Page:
The Ministry of Information and Communications (MIC) received many recommendations from provinces to allow carriers to deploy the network in their urban areas, industrial zones, and key areas, especially after telecoms providers conducted commercial 5G trials in cities such as Hanoi and HCM City.
As such and based on the testing results, the Vietnam Telecommunications Authority said it would respond to the recommendations by studying and licensing mobile businesses to deploy 5G, prioritizing industrial parks, high-tech parks, and IT to focus on implementing innovative digital technologies.
Director of the provincial Department of Information and Communications noted that “all localities in An Giang are covered by 3G, 4G mobile broadband, and internet subscribers account for 65 percent of the population.”
MIC has ranked the province seventh out of 63 cities and provinces last year in information technology (IT) application and third regarding administration modernization in the Public Administrative Reform Index.
Nonetheless, Vietnam plans to provide 5G coverage nationwide by 2030, offering all citizens broadband Internet connection at low cost, according to the Vietnam authority of communication.
This step could not start immediately and will be dependent on market demand amongst other factors. An example of this is prioritizing major cities like Hanoi, HCMC or Da Nang to deploy 5G due to their need for high-speed services and their denser populations.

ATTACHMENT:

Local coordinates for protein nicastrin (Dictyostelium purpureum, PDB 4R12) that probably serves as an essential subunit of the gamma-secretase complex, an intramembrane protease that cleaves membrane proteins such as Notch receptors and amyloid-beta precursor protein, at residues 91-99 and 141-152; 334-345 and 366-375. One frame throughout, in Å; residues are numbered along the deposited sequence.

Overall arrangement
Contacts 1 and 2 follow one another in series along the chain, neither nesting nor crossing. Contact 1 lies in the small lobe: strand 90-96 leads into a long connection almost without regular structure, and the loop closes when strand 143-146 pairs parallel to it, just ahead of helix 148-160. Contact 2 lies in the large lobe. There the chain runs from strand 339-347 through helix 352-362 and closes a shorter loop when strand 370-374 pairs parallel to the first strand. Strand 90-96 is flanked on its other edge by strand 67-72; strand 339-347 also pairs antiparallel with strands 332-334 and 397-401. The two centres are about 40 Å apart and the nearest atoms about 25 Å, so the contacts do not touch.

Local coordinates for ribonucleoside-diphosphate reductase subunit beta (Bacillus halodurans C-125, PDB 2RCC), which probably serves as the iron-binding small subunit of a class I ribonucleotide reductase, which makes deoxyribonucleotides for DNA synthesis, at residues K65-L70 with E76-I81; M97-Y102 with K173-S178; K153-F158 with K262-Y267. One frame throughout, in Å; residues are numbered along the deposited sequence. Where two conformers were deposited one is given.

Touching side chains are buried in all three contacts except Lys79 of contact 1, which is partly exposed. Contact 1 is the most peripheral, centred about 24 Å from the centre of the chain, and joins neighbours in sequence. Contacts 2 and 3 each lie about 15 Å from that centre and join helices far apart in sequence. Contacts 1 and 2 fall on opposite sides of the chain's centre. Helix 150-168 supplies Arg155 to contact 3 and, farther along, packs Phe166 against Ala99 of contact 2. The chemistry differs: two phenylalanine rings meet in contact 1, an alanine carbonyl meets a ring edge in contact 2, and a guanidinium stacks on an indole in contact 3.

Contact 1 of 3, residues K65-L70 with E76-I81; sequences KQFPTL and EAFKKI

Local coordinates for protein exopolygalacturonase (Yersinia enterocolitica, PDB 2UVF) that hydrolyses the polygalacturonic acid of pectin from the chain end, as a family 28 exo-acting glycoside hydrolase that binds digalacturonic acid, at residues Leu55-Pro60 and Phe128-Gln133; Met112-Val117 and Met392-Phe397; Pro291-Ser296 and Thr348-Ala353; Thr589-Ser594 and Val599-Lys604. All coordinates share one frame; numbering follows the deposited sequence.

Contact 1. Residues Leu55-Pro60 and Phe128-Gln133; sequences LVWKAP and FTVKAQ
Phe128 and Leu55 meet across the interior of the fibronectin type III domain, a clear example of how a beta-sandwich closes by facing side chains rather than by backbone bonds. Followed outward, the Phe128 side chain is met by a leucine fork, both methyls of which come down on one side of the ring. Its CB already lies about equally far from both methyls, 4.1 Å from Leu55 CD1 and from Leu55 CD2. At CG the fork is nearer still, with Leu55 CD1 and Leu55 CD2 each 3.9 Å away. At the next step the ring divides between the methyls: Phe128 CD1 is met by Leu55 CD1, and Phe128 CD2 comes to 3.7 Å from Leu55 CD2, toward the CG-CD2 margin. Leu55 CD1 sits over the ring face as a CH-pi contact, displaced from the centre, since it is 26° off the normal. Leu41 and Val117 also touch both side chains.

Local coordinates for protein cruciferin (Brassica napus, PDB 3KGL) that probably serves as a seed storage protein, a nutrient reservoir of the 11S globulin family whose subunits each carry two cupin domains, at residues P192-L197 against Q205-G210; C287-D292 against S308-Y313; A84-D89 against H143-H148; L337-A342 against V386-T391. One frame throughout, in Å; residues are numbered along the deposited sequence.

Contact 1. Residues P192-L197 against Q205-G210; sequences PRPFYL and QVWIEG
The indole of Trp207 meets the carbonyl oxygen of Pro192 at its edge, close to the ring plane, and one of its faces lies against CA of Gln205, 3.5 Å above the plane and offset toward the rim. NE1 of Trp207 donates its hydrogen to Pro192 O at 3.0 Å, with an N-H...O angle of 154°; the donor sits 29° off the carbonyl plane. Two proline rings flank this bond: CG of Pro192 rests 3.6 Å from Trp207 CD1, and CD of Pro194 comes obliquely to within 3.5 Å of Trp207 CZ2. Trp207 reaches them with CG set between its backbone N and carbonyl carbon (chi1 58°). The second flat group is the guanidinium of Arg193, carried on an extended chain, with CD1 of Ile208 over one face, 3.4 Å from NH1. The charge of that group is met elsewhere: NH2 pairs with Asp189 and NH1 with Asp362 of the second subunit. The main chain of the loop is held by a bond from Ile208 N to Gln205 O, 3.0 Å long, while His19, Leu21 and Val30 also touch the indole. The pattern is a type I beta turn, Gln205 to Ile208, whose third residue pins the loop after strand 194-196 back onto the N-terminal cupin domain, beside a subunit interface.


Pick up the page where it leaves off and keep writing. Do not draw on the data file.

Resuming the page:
The same goes for industrial areas with foreign investments, where smart factories are a necessity.
Digital transformation and e-commerce
In parallel, An Giang will reinforce the application of tourism management and promotions, digital transformation program and infrastructure investment in the postal sector and logistics at large, and e-commerce. It will also strive to set up a concentrated IT zone.
VNPT, MobiFone, and Viettel have been commercially trialing 5G services with their users gaining the possibility to try 5G connections in trialed areas and with 5G-supported smartphones since November 2020.
VNPT and Viettel’s network service trials displayed a speed of up to 1 Gbps, 10 times greater than that of 4G.
Telecom operators are expecting to price 5G services at the same rate as their 4G counterparts and would not require users to change their SIM cards.
Tariff wars stall India’s 5G rollout
India’s cash strapped telecoms sector will continue to suffer, as operators scramble to acquire already expensive spectrum bands which will heavily impact the country’s 5G rollout, a report by the Competition Commission of India (CCI) warned.